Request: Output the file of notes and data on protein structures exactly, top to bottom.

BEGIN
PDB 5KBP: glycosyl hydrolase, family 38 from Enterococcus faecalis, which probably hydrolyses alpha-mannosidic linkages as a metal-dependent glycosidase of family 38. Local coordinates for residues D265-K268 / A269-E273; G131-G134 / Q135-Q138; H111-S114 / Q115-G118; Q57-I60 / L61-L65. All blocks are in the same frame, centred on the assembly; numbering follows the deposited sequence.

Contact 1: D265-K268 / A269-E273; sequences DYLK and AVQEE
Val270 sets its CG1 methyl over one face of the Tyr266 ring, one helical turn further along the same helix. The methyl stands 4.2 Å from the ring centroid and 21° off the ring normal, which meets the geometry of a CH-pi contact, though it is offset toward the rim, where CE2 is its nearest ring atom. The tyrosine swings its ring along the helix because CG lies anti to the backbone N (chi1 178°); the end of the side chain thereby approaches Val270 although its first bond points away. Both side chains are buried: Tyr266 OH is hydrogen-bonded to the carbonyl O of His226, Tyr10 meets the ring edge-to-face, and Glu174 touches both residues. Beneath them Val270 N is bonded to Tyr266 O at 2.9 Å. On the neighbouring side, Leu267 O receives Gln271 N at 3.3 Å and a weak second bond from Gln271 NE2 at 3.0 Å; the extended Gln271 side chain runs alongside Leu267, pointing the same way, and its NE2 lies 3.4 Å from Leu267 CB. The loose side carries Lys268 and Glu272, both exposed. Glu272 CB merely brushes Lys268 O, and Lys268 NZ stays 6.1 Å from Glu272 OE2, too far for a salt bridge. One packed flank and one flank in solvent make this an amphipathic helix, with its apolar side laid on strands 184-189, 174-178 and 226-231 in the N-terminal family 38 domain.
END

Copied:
PDB 5KBP: glycosyl hydrolase, family 38 from Enterococcus faecalis, which probably hydrolyses alpha-mannosidic linkages as a metal-dependent glycosidase of family 38. Local coordinates for residues D265-K268 / A269-E273; G131-G134 / Q135-Q138; H111-S114 / Q115-G118; Q57-I60 / L61-L65. All blocks are in the same frame, centred on the assembly; numbering follows the deposited sequence.

Contact 1: D265-K268 / A269-E273; sequences DYLK and AVQEE
Val270 sets its CG1 methyl over one face of the Tyr266 ring, one helical turn further along the same helix. The methyl stands 4.2 Å from the ring centroid and 21° off the ring normal, which meets the geometry of a CH-pi contact, though it is offset toward the rim, where CE2 is its nearest ring atom. The tyrosine swings its ring along the helix because CG lies anti to the backbone N (chi1 178°); the end of the side chain thereby approaches Val270 although its first bond points away. Both side chains are buried: Tyr266 OH is hydrogen-bonded to the carbonyl O of His226, Tyr10 meets the ring edge-to-face, and Glu174 touches both residues. Beneath them Val270 N is bonded to Tyr266 O at 2.9 Å. On the neighbouring side, Leu267 O receives Gln271 N at 3.3 Å and a weak second bond from Gln271 NE2 at 3.0 Å; the extended Gln271 side chain runs alongside Leu267, pointing the same way, and its NE2 lies 3.4 Å from Leu267 CB. The loose side carries Lys268 and Glu272, both exposed. Glu272 CB merely brushes Lys268 O, and Lys268 NZ stays 6.1 Å from Glu272 OE2, too far for a salt bridge. One packed flank and one flank in solvent make this an amphipathic helix, with its apolar side laid on strands 184-189, 174-178 and 226-231 in the N-terminal family 38 domain.